Social theory durkheim i
Download
1 / 37

SOCIAL THEORY durkheim I - PowerPoint PPT Presentation


  • 127 Views
  • Uploaded on

http:// bit.ly/soc97. Vaughn Tan. SOCIAL THEORY durkheim I. Our agenda. Reading and writing about sociology Durkheim Sociology Emergence History Complex societies Solidarity Ritual. reading and writing about sociology. “I argue that how we understand Marx’s thinking in X is …”

loader
I am the owner, or an agent authorized to act on behalf of the owner, of the copyrighted work described.
capcha
Download Presentation

PowerPoint Slideshow about ' SOCIAL THEORY durkheim I' - asa


An Image/Link below is provided (as is) to download presentation

Download Policy: Content on the Website is provided to you AS IS for your information and personal use and may not be sold / licensed / shared on other websites without getting consent from its author.While downloading, if for some reason you are not able to download a presentation, the publisher may have deleted the file from their server.


- - - - - - - - - - - - - - - - - - - - - - - - - - E N D - - - - - - - - - - - - - - - - - - - - - - - - - -
Presentation Transcript
Social theory durkheim i

http://bit.ly/soc97

Vaughn Tan

SOCIAL THEORYdurkheim I


Our agenda
Our agenda

  • Reading and writing about sociology

  • Durkheim

    • Sociology

    • Emergence

    • History

    • Complex societies

    • Solidarity

    • Ritual


Reading and writing about sociology
reading and writing about sociology



What is sociology what are its challenges
what is sociology, …”what are its challenges?


…”The sociologist [must] put himself in the same state of mind as physicists, chemists, or physiologists, when they enquire into a hitherto unexplored region of the scientific domain. When he penetrates the social world, he must be aware that he is penetrating the unknown. He must feel himself in the presence of facts whose laws are as unsuspected as were those of life before the development of biology; he must be prepared for discoveries which will surprise and disconcert him” (60).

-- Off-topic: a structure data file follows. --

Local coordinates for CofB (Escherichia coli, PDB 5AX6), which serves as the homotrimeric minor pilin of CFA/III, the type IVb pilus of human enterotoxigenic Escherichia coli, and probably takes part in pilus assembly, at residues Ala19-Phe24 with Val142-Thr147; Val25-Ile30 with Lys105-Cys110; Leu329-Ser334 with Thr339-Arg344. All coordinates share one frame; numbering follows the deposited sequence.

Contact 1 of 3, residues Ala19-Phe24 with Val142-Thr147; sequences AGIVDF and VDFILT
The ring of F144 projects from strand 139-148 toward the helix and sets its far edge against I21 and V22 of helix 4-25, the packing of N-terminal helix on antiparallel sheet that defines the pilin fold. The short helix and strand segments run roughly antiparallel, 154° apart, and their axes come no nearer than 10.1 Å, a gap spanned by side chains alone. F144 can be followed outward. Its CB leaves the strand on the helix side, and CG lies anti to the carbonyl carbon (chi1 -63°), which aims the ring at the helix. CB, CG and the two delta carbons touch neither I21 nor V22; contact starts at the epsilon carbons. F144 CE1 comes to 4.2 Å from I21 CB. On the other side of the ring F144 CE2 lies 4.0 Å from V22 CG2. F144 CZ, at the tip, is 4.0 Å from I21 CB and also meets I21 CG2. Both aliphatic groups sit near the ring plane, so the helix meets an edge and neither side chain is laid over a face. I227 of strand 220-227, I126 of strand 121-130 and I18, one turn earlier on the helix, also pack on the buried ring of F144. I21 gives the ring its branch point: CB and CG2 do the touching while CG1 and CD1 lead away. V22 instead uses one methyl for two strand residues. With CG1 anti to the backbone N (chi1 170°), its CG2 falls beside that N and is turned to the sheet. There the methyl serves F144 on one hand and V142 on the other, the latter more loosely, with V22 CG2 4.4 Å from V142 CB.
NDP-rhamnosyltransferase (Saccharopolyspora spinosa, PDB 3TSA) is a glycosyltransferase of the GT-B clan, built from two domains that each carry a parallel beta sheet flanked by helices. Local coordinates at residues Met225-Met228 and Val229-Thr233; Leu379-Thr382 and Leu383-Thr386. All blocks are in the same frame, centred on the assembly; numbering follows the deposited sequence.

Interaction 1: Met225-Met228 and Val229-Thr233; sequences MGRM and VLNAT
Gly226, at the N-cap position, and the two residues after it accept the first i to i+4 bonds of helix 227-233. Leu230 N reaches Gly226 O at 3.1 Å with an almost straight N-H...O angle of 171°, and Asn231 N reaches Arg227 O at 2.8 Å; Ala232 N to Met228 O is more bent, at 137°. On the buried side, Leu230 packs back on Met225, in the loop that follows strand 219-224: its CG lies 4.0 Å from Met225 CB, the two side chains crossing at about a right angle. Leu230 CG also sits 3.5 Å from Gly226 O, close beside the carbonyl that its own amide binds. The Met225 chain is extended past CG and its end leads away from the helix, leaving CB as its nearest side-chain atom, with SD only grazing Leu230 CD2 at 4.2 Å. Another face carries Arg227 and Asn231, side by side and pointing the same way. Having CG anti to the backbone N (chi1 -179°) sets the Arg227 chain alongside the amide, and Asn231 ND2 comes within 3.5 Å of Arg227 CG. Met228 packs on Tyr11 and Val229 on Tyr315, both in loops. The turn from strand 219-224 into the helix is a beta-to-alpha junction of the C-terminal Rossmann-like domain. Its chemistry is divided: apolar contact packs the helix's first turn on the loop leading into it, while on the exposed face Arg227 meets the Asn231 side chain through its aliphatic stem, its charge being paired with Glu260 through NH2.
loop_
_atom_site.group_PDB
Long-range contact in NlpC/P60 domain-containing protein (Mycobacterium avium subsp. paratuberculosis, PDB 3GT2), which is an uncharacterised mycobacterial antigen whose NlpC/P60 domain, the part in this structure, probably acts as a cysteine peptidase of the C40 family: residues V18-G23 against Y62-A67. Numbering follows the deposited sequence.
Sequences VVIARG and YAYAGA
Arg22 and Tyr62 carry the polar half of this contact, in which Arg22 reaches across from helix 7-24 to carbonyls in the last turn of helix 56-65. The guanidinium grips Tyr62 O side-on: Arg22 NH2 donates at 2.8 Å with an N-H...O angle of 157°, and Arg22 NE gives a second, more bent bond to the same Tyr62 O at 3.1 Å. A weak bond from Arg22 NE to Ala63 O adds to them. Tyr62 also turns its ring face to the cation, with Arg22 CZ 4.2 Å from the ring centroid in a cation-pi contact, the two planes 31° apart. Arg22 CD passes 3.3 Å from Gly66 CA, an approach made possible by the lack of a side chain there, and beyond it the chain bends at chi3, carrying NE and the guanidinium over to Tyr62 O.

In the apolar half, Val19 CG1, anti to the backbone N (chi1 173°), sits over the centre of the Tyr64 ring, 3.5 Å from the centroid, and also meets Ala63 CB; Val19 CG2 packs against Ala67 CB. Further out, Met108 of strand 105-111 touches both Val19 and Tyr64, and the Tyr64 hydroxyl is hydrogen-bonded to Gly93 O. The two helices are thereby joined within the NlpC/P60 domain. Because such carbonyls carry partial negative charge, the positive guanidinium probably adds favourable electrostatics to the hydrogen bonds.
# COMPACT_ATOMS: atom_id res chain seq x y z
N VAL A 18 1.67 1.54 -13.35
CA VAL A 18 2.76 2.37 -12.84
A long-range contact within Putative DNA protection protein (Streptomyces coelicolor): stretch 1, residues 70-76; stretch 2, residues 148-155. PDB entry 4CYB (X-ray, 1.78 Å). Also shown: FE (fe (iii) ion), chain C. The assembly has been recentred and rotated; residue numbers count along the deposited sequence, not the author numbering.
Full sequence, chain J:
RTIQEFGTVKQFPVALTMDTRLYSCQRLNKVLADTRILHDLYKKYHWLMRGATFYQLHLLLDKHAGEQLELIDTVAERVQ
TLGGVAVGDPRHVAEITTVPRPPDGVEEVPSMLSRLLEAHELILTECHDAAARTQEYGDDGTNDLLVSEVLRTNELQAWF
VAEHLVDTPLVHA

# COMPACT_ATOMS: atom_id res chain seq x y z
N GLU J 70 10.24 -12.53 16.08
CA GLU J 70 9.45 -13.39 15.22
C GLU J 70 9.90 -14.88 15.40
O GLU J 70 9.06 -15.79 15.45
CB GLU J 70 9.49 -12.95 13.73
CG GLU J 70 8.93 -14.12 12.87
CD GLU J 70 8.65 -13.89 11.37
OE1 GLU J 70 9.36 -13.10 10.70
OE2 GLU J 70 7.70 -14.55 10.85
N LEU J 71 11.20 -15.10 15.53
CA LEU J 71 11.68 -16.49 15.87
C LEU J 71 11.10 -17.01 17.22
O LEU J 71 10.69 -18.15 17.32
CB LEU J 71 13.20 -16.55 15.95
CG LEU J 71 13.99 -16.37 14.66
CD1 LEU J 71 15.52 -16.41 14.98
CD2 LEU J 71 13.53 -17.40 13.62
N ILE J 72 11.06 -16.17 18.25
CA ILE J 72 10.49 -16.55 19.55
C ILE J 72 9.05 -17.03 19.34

science and a prescriptive, normative one?However widely they differ, all of these phenomena express the life of a given society. They are the elements of organs of the social organism. Unless we try to understand how they harmonise and interact, it is impossible to know their functions. We shall fail even to identify their nature, for they will seem to be distinct realities, each with its independent existence; whereas they are actually parts of a whole … all events in society are related” (53).

“ societies, like organisms, can be classed into forms and types” (54)


“ A society is not a collection of individuals which an enormous and monstrous machine keeps united and compressed against each other by the use of force … No, solidarity comes from the inside and not from the outside … One cannot study one social function wholly in isolation from others” (56-57).


enormous and monstrous machine keeps united and compressed against each other by the use of force … No, solidarity comes from the inside and not from the outside … One cannot study one social function wholly in isolation from others” (56-57).A thing is any object of knowledge which is not naturally controlled by the intellect, which cannot be adequately grasped by a simple process of mental activity. It can only be understood by the mind on condition that the mind goes outside itself by means of observations and experiments, which move progressively from the more external and immediately accessible characteristics to the less visible and more deep-lying. To treat the facts of a certain order as things thus is not to place them in a particular category of reality, but to assume a certain mental attitude to them” (58).